He quotes the phenomenal growth of Alibaba, which actually created an environment of trust between the buyers and sellers in China. Or take the case of Amul, the brand people trust in India, or Narayana Hrudalaya of Dr. Devi Shetty, which has earned the trust of the common man. These are entrepreneurial solutions to the socio-economic problem of mistrust.
But, what is the govt doing? Prof Khanna talks about Aadhar, which tried to bridge the trust deficit. He also talks about the 'Oportunidades', the Mexican govt direct cash support programme to the poor families in Mexico. (It’s my pure guess that such programme may soon come to India too!)
But, the question remains. Why the govt is not able to invest and set right the system? Why can’t our institutions become trust worthy, and thus create an environment of trust? Why should our govt wait for the entrepreneurs, when the Chinese govt is fast making its institutions trust worthy?
That brings me to what I have been suspecting all along. The govt is not working on this problem, because, the people are not demanding it! Remember, a democratic govt has to listen to the voice of the people, when it is loud and persistent. Even noble laurate Amartya Sen said the same, that a democratic govt can’t afford to be silent to the voice of the people.
So, why the people are not demanding something, that will ultimately make them better? Why even a movement like India Against Corruption fizzled out soon. Even if 0.01% of the population, demand the govts for good governance, wont the govts be forced to make amends? Remember how the govt changed it new policy on garment workers in Bangalore? The roll-back happened in a day, after lakhs of people raised their voice. But such unity doesn’t sustain itself.
In my twenty years of govt service, I have observed one thing. People in India hardly unite! They almost never come together! Bad things continue to happen because, people never question it, together. Why is it so? How come we never had an uprising in India against bad governance, when it happened world over, even in partial democracies?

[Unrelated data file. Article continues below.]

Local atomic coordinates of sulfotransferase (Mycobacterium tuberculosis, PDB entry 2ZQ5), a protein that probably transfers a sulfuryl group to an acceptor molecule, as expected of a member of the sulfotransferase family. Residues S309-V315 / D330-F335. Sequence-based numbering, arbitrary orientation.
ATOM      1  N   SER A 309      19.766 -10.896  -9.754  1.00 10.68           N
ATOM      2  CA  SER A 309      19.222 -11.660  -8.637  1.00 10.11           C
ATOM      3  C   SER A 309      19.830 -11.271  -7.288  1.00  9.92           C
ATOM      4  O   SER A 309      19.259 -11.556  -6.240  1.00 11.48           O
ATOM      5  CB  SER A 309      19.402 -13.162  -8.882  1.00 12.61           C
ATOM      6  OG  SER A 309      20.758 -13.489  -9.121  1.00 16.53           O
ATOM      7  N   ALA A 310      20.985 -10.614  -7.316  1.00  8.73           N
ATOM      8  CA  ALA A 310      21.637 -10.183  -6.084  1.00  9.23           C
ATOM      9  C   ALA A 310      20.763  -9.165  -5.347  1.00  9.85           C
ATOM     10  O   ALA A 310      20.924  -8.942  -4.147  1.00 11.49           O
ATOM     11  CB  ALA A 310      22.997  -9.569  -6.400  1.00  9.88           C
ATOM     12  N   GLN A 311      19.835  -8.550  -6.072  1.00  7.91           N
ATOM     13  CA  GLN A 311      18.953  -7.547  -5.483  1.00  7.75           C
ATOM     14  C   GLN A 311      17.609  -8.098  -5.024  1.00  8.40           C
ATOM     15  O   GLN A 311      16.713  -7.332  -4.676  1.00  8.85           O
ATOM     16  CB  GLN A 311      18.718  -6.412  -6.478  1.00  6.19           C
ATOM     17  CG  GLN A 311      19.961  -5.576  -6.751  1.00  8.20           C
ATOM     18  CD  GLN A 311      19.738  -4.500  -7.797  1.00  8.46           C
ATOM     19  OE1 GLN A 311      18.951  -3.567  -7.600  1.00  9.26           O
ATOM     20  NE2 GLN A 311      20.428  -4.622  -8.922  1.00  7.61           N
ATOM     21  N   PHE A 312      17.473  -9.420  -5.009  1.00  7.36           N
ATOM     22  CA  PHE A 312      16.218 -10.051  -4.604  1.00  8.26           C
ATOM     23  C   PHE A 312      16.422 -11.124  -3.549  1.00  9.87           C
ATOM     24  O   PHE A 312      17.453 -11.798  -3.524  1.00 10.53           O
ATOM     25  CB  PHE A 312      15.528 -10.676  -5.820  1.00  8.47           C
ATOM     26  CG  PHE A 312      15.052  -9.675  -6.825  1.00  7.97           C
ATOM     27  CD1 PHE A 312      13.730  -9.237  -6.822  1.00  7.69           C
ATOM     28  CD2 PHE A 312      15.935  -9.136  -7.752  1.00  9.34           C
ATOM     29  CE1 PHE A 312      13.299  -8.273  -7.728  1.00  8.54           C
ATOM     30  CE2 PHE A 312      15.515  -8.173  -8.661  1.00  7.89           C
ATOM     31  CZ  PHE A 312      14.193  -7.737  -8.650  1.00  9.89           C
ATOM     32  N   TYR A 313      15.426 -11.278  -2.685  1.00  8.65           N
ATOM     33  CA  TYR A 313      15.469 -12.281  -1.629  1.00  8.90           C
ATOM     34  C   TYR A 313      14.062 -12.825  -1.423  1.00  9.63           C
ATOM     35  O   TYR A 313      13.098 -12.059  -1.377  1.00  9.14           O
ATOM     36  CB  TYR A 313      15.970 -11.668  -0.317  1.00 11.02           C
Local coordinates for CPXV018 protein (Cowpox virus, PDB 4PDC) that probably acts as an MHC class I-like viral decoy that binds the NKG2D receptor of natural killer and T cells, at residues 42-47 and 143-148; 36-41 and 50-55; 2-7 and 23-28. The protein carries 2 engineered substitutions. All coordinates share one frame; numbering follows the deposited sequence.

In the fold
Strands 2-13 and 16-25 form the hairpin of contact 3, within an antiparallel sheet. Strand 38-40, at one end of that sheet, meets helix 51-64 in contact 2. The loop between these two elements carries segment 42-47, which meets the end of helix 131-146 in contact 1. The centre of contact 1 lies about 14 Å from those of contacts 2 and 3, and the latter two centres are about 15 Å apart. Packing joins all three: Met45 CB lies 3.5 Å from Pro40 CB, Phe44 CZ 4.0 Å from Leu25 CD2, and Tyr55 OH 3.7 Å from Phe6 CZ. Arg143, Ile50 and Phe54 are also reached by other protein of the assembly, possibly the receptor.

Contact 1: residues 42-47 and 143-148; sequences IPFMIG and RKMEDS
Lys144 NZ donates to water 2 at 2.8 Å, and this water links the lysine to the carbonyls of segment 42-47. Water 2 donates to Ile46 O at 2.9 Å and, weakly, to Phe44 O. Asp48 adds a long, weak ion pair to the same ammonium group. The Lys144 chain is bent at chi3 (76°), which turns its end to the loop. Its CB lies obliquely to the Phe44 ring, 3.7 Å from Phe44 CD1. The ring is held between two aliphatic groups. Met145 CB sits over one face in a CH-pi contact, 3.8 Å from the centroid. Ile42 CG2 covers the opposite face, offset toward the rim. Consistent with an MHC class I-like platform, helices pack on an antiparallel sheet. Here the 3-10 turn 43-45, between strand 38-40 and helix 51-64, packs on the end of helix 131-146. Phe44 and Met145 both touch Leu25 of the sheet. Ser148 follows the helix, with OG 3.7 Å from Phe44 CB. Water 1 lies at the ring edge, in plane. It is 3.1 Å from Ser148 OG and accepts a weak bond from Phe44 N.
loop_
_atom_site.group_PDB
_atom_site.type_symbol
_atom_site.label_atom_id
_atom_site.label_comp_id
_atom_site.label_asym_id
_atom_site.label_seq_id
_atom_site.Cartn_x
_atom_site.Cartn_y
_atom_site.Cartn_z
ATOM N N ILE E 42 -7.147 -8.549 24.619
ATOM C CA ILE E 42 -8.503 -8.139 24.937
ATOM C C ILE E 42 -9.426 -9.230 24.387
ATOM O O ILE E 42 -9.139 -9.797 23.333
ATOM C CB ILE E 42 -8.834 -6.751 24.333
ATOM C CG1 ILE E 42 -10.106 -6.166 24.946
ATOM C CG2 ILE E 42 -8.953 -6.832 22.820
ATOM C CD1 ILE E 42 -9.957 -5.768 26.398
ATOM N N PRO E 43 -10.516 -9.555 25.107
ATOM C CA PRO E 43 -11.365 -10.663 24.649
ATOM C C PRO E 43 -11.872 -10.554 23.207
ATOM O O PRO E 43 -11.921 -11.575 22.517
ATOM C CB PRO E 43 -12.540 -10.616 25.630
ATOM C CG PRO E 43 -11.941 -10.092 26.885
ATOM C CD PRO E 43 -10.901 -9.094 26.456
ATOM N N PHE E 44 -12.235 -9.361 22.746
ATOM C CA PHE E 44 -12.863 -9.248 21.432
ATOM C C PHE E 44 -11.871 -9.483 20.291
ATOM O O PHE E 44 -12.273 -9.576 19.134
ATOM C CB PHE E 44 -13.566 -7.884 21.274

The answer seems to be in our sociology. The way our society works. Feudal, hierarchical. Though we live in one country, we are passionate about our different identities, based on religion, language and caste. These divide us crisscross, leaving very chance to unite.
Particularly caste, which Dr Ambedkar called as the original sin. His words in 1936 sound so apt even now, “Turn in any direction you like, caste is the monster that crosses your path. You cannot have political reform; you cannot have economic reform, unless you kill this monster.”
We need to tackle these complex issues. Prof Khanna in his earlier books talks about billions of entrepreneurs from India and China who will change the world. Will these entrepreneurs change our country for better? Will they create systems that connect the people crisscross, instead of dividing them, and raise a strong ecosystem of trust? Will they slay the monsters and liberate our nation from the chains?
Read Prof Khanna’s book. Who knows, you could be the next Kurian or Nandan or jack Ma or Dr Devi Shetty. The nation awaits entrepreneurs who can ‘create conditions to create’!


  1. Absolutely true, nailed it. Living in Korea and see the 'trust' factor clearly at play. Packages are left at doorsteps for days together and go untouched, call 119 (not 911 here), even by mistake in the phone and the relevant contact center reaches your location via GPS to support you.

    I truly wish things this factor of trust and unity brings in the much needed development we so badly crave.

    Thank you. It was indeed a good read.

  2. It was great article to read. Got many food for brain

  3. Sir can U send it to leading local news paper ie EENADU for editorial